Once we got close to our jump zone, I climbed onto Jordan’s lap so he could connect our suits.

This is as awkward as it looks.

This is as awkward as it looks.

At this point, I still didn’t feel nervous. Or so I thought. Until I saw this picture. That girl is ter.ri.fied.

Don't mind all those chins...

A word to the wise: don’t look down.

Just outside the door of the plane is a small 4 foot by 2 foot platform that both Jordan and I stood on. He informed me that we were going to do a flip out of the plane. And then we did a flip. Out of the plane.

Barreling towards the earth.

Barreling towards the earth.

After our flip, we fell for a few more seconds.

And then Jordan pulled the parachute and we floated the rest of the way down.

And then I breathed a huge sigh of relief.

And then I breathed a huge sigh of relief.

I'm just happy I didn't die.

That look of joy is because I’m still alive.

Once the chute was opened, I learned how to control the parachute a little bit. Then Jordan took over and asked if we could get a little crazy. Of course I said yes, but when he made us spin very VERY fast, my stomach told me it was time to stop.

Learning how to control the parachute.

Learning how to control the parachute.

And just like that, we were back on the ground.

And I didn't die!

And I didn’t die!

It was at this point, when I was safely back on the ground, that things took a turn. Remember when I mentioned that Jordan spun us a little bit once the parachute opened? I think that affected me more than I had expected. Or I was more nervous than I thought and those nerves finally caught up to me. Either way, I knew I wasn’t feeling great. I kept telling myself that I wasn’t going to vomit. Especially on the field I just landed in, and that people would continue landing on throughout the day. Not to mention, everyone at this skydiving place was super cool. And I wanted to be super cool, so I knew I needed to hold it together. I headed to the hanger, took off my suit, said my goodbyes and got back into my car. I was hoping that maybe the iced tea I had in the car would help to settle my stomach but about 30 minutes away I had to stop at a gas station. And then I vomited. (Lucky for you, there’s not a picture of that). As soon as I threw up I felt a million times better, so I have a feeling it was a little bit of motion sickness. Hopefully admitting this now doesn’t make me lose my street cred.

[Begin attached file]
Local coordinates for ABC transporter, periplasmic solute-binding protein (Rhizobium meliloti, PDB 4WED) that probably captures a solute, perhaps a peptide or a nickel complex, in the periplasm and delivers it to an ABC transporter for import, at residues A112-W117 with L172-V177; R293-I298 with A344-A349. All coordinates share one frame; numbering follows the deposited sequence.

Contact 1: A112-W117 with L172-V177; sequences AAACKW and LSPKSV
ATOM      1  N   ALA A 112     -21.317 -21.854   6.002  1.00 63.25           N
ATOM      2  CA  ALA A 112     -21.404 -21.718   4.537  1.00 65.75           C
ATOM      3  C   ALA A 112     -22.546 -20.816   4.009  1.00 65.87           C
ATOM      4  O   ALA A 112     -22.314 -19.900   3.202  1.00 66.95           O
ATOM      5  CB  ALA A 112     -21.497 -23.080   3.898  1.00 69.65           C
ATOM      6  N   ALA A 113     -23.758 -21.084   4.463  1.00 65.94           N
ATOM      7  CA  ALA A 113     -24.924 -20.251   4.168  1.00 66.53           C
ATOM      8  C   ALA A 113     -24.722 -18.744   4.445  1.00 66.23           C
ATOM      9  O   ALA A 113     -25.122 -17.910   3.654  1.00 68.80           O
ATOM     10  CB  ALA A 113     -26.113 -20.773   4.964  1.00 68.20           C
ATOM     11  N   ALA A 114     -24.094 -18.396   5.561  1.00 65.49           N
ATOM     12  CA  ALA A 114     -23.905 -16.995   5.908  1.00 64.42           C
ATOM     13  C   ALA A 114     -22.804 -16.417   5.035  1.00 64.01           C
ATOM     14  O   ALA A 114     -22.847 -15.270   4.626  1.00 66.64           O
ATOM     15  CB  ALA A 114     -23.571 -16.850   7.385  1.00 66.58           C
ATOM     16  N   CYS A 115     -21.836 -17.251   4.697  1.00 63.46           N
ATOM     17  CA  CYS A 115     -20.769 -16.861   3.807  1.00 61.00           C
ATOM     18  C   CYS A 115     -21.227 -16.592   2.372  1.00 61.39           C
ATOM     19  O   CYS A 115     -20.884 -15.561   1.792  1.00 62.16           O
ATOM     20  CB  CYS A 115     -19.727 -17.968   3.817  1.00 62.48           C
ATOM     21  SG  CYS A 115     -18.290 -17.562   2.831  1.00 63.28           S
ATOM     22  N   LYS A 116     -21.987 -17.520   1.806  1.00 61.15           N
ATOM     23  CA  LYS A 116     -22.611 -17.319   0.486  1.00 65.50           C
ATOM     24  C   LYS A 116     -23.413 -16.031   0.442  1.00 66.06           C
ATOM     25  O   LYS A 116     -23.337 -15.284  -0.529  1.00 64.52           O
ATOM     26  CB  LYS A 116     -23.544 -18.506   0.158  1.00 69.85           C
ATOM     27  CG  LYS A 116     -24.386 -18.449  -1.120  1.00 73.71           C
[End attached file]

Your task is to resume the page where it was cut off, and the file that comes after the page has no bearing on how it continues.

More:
It was a great experience. Everyone at Skydive the Wasatch was friendly and excited for my first jump. If you’re out in Utah and want to go skydiving, definitely head over to this place and ask to jump with Jordan. He’s jumped hundreds of times and he’ll make it a memorable experience.  Just take a look at the hilarious pictures I found when I got back home! This is a man that loves his job:

Always great to learn that the person in charge of your safety has his eyes closed...

Always great to learn that the person in charge of your safety has his eyes closed…